Another cracking Today programme this morning: Trevor Phillips on human rights (“human rights are absolute; they are the rights you cannot take away from the people you most loathe”), the courageous Debra Storr on why we shouldn’t let Donald Trump dig up some of Scotland’s most beautiful dunes, Tom Butler on Terry Pratchett, plus the man who invented the gas mask. He lied about his age to fight in the First World War, then put his scientific skills to work to save people from the gas attacks he witnessed. Fantastic stuff; if you missed it, you can listen again here.
The gas mask man wasn’t the only scientist on the programme; James Naughtie was grilling Sir John Chisholm of Qinetiq about the fact that the staff turned shareholders made a whole heap more from its privatisation than the taxpayer. [I should perhaps declare an interest as Qinetiq are clients of my firm. I don’t know any military secrets. I do know a bit about their quality control of bibliographic records, but nothing worth kidnapping me over. Sorry.]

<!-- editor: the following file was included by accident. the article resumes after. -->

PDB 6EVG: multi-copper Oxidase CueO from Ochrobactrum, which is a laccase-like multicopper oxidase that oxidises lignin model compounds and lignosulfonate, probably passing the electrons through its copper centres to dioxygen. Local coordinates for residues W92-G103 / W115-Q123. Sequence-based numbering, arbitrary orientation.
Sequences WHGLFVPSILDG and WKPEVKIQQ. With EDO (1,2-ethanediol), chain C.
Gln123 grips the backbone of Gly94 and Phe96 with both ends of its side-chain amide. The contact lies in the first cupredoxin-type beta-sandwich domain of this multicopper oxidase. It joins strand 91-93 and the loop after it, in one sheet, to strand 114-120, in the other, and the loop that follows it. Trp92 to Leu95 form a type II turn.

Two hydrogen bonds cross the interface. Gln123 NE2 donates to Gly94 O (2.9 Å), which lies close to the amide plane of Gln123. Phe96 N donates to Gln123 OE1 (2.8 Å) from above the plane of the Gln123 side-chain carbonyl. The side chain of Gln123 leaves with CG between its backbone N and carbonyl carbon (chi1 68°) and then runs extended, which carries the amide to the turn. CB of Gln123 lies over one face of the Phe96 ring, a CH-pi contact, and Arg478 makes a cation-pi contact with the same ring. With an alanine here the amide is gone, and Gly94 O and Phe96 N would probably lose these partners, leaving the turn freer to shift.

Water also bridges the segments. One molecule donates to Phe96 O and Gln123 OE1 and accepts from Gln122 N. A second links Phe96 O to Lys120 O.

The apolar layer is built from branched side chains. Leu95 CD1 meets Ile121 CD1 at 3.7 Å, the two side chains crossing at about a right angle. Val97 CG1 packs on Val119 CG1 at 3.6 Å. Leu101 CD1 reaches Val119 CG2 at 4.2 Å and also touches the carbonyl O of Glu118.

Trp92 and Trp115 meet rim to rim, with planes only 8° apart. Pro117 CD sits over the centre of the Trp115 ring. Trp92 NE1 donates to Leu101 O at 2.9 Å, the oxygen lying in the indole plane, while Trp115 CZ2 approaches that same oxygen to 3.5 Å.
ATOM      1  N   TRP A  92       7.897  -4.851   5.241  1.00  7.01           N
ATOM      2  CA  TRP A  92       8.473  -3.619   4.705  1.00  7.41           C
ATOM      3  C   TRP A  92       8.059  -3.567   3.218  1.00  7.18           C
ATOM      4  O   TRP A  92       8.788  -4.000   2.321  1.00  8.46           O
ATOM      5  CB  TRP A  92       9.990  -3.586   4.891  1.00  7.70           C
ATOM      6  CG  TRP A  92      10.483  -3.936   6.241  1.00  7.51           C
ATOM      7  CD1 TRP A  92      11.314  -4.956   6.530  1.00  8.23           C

Even richer than Sir John, however, is the fact that this criticism is coming from Edward Leigh MP, one of the keenest advocates of privatisation under Mrs Thatcher. Their whole argument was that bringing in entrepreneurs motivated by profit would re-energise flagging state-owned companies. I don’t agree with the wholesale privatisation agenda (although who thinks the state should own a telecoms monopoly now) but it’s hypocritical of Mr Leigh to criticise the results of his own policy.
On yesterday’s programme, for one delirious moment I thought they had a Professor Kidney talking about urinary tract infection. Too good to be true; it’s Professor Richard Kitney of Imperial College. [Ahem, may I declare the same interest as before. We have a lot of clients.] But his subject was fascinating – using synthetic biological organisms to identify infectious contamination on hospital equipment; could this be the end of MRSA?
As Steve Webb said in yesterday’s Climate Change debate, “I am not a scientist but I know some people who are”. With science at the heart of the fight against climate change, it’s good that the Today programme is doing its bit to promote news about science alongside the more regular diet of politics and culture.